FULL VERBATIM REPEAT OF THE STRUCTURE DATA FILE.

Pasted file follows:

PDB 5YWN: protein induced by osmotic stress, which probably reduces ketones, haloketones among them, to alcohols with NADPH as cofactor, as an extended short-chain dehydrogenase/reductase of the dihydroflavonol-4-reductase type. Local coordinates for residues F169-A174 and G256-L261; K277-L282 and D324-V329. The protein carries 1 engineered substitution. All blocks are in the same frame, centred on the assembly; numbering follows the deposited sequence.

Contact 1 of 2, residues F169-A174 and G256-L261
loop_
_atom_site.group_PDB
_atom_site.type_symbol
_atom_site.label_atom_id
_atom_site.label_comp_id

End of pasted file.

PDB 5YWN: protein induced by osmotic stress, which probably reduces ketones, haloketones among them, to alcohols with NADPH as cofactor, as an extended short-chain dehydrogenase/reductase of the dihydroflavonol-4-reductase type. Local coordinates for residues F169-A174 and G256-L261; K277-L282 and D324-V329. The protein carries 1 engineered substitution. All blocks are in the same frame, centred on the assembly; numbering follows the deposited sequence.

Contact 1 of 2, residues F169-A174 and G256-L261
loop_
_atom_site.group_PDB
_atom_site.type_symbol
_atom_site.label_atom_id
_atom_site.label_comp_id